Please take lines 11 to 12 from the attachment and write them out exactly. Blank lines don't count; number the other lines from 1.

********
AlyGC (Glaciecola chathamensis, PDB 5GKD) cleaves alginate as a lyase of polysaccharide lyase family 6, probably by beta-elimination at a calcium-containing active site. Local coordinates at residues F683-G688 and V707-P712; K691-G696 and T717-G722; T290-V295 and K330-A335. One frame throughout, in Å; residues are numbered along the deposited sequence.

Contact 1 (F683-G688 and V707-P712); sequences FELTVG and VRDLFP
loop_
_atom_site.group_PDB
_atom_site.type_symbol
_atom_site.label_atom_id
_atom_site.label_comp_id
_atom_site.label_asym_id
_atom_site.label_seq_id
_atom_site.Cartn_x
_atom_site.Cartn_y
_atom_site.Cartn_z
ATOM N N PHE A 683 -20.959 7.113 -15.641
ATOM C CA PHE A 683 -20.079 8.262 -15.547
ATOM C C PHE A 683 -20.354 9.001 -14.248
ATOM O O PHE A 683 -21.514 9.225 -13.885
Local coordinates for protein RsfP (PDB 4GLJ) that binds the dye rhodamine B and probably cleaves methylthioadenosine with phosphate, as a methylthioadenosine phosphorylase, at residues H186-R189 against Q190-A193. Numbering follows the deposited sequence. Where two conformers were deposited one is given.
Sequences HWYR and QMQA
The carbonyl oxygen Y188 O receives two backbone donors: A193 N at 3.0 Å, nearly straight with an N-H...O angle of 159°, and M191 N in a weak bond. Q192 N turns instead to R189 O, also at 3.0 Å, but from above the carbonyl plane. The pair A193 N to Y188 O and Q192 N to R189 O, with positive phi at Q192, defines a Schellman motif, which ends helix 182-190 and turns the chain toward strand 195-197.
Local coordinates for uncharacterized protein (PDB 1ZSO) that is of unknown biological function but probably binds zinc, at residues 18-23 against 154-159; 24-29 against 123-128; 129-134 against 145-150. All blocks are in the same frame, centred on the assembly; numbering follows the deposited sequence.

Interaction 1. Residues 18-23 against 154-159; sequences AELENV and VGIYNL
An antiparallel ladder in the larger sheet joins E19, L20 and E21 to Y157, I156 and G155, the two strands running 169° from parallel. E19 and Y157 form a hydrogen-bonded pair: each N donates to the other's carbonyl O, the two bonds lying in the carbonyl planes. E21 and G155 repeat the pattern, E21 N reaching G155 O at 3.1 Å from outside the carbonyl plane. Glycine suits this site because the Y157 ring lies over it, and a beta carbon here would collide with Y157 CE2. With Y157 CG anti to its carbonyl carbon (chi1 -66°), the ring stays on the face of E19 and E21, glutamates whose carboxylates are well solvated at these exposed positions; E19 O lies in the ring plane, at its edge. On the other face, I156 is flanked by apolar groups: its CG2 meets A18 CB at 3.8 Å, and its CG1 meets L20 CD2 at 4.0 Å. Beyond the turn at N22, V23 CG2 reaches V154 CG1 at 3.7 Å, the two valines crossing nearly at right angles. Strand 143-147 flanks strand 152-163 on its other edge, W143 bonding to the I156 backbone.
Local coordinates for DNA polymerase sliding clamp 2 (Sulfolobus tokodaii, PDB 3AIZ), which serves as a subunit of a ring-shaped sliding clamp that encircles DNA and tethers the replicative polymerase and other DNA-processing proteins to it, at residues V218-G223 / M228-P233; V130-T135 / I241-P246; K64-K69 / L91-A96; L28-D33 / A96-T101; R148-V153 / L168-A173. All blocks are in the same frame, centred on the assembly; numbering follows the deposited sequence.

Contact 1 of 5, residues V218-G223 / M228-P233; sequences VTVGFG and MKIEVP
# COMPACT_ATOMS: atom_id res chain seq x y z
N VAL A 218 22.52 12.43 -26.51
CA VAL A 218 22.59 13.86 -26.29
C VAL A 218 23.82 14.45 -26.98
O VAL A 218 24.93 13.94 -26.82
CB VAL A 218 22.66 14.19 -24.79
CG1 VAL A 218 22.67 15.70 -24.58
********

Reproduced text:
_atom_site.Cartn_y
_atom_site.Cartn_z